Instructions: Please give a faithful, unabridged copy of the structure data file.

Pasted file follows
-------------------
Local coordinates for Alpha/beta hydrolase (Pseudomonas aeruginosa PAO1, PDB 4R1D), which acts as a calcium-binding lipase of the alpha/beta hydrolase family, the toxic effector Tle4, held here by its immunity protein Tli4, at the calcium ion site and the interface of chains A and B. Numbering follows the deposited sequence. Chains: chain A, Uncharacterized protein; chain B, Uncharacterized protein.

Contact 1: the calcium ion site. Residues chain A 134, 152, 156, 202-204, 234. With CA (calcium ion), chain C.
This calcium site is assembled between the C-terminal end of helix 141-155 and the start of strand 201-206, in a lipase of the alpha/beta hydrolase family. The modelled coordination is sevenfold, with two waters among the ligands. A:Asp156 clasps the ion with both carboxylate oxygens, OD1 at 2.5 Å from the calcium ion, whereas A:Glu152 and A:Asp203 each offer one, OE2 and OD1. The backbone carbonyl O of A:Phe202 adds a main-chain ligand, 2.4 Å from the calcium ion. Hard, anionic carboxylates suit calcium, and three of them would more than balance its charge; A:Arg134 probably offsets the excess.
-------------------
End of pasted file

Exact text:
Local coordinates for Alpha/beta hydrolase (Pseudomonas aeruginosa PAO1, PDB 4R1D), which acts as a calcium-binding lipase of the alpha/beta hydrolase family, the toxic effector Tle4, held here by its immunity protein Tli4, at the calcium ion site and the interface of chains A and B. Numbering follows the deposited sequence. Chains: chain A, Uncharacterized protein; chain B, Uncharacterized protein.

Contact 1: the calcium ion site. Residues chain A 134, 152, 156, 202-204, 234. With CA (calcium ion), chain C.
This calcium site is assembled between the C-terminal end of helix 141-155 and the start of strand 201-206, in a lipase of the alpha/beta hydrolase family. The modelled coordination is sevenfold, with two waters among the ligands. A:Asp156 clasps the ion with both carboxylate oxygens, OD1 at 2.5 Å from the calcium ion, whereas A:Glu152 and A:Asp203 each offer one, OE2 and OD1. The backbone carbonyl O of A:Phe202 adds a main-chain ligand, 2.4 Å from the calcium ion. Hard, anionic carboxylates suit calcium, and three of them would more than balance its charge; A:Arg134 probably offsets the excess.